Medal Of Honor Hero’s Remains Identified Seven Decades After He Was Killed In Korea
Visitors to the Korean War Memorial are seen on November 11, 2019 on Veterans Day in Washington DC.
MANDEL NGAN/AFP via Getty Images

A U.S. Army corporal posthumously received the Medal of Honor for his bravery during the Korean War. Now, 73 years after he was killed serving his country, Luther H. Story’s remains have been identified. 

Story, a member of the 9th Infantry, was declared missing after his company was attacked by the North Korean army near the Naktong River in South Korea in 1950. The corporal — who was from Buena Vista, Georgia — was declared unrecoverable after he took heroic action to repel enemy forces so his company could withdraw, according to the Associated Press.

In 1951, Gen. Omar Bradley presented Story’s father with the Medal of Honor. U.S. and South Korean officials announced Wednesday that Story’s remains had been identified and accounted for on April 6.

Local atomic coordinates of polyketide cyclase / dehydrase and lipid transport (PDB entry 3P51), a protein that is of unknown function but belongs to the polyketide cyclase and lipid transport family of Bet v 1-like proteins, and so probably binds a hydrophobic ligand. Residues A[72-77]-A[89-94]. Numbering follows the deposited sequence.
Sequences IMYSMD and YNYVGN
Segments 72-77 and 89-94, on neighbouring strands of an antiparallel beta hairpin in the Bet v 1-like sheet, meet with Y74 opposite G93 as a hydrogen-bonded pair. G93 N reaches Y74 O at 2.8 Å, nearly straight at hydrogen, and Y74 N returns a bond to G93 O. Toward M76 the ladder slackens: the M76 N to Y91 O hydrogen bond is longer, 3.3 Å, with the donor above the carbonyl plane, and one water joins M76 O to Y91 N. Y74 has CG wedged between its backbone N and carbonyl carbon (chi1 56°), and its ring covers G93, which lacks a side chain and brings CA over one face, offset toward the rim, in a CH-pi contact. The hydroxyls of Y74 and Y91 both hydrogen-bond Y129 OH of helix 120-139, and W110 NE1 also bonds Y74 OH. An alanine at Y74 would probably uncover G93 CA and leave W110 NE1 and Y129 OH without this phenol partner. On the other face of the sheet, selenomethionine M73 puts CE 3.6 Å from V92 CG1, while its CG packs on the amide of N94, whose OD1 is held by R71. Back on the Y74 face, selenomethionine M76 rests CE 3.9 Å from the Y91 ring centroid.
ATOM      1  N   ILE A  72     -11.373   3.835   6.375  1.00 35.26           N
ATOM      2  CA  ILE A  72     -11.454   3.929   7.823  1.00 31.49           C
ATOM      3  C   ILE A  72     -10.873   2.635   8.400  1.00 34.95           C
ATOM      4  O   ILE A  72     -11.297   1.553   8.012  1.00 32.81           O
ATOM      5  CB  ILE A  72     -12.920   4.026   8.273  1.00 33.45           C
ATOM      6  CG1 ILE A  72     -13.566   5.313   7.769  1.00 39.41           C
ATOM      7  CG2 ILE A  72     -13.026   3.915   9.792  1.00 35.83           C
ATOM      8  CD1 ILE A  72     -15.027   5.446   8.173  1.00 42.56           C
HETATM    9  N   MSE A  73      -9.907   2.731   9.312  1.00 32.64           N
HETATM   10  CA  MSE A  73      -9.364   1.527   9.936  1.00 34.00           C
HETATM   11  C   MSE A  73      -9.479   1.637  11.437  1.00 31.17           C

“The supreme sacrifice and heroism of Corporal Luther Story is illustrative of the freedom, security, and prosperity the South Korean people have today,” the White House said in a joint statement with South Korea. 

On September 1, 1950, Story saw the enemy army crossing the river and heading toward his company. He grabbed a machine gun from his wounded gunner and opened fire on the North Koreans, killing or wounding an estimated 100 enemy soldiers, according to the Congressional Medal of Honor Society.   

The American company was still surrounded by North Koreans, however, and the commander ordered a withdrawal. As the Americans moved positions, Story noticed an enemy truck approaching them. After telling his comrades to take cover, Story “fearlessly stood in the middle of the road, throwing grenades into the truck,” according to the Congressional Medal of Honor Society. 


The 19-year-old ran out of grenades but crawled to his squad to retrieve more before returning to the enemy truck to continue his assault. 

“Story was wounded in this action, but, disregarding his wounds, rallied the men about him and repelled the attack. Realizing that his wounds would hamper his comrades, he refused to retire to the next position but remained to cover the company’s withdrawal,” U.S. officials said. 

Story was last seen firing every weapon he could get his hands on to fend off the enemy attack so his fellow troops could withdraw. 

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